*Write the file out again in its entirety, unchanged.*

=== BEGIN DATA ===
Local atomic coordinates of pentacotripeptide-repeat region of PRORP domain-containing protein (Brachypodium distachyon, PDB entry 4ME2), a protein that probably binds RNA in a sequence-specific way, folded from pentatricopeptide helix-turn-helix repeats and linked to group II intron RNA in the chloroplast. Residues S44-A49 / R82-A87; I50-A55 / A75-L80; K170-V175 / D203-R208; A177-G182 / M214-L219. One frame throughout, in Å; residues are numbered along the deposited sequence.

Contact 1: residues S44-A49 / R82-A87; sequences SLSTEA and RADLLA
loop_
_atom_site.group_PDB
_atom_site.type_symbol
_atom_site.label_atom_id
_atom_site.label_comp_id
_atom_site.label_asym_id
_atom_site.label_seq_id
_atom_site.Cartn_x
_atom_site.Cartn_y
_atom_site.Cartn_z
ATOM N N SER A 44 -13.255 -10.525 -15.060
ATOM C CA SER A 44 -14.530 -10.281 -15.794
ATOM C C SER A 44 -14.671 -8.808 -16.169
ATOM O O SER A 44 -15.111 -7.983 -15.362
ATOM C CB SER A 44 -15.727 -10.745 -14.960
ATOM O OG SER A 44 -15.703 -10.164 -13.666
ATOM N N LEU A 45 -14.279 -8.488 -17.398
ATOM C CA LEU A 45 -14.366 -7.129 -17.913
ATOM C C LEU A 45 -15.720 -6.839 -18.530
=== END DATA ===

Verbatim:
Local atomic coordinates of pentacotripeptide-repeat region of PRORP domain-containing protein (Brachypodium distachyon, PDB entry 4ME2), a protein that probably binds RNA in a sequence-specific way, folded from pentatricopeptide helix-turn-helix repeats and linked to group II intron RNA in the chloroplast. Residues S44-A49 / R82-A87; I50-A55 / A75-L80; K170-V175 / D203-R208; A177-G182 / M214-L219. One frame throughout, in Å; residues are numbered along the deposited sequence.

Contact 1: residues S44-A49 / R82-A87; sequences SLSTEA and RADLLA
loop_
_atom_site.group_PDB
_atom_site.type_symbol
_atom_site.label_atom_id
_atom_site.label_comp_id
_atom_site.label_asym_id
_atom_site.label_seq_id
_atom_site.Cartn_x
_atom_site.Cartn_y
_atom_site.Cartn_z
ATOM N N SER A 44 -13.255 -10.525 -15.060
ATOM C CA SER A 44 -14.530 -10.281 -15.794
ATOM C C SER A 44 -14.671 -8.808 -16.169
ATOM O O SER A 44 -15.111 -7.983 -15.362
ATOM C CB SER A 44 -15.727 -10.745 -14.960
ATOM O OG SER A 44 -15.703 -10.164 -13.666
ATOM N N LEU A 45 -14.279 -8.488 -17.398
ATOM C CA LEU A 45 -14.366 -7.129 -17.913
ATOM C C LEU A 45 -15.720 -6.839 -18.530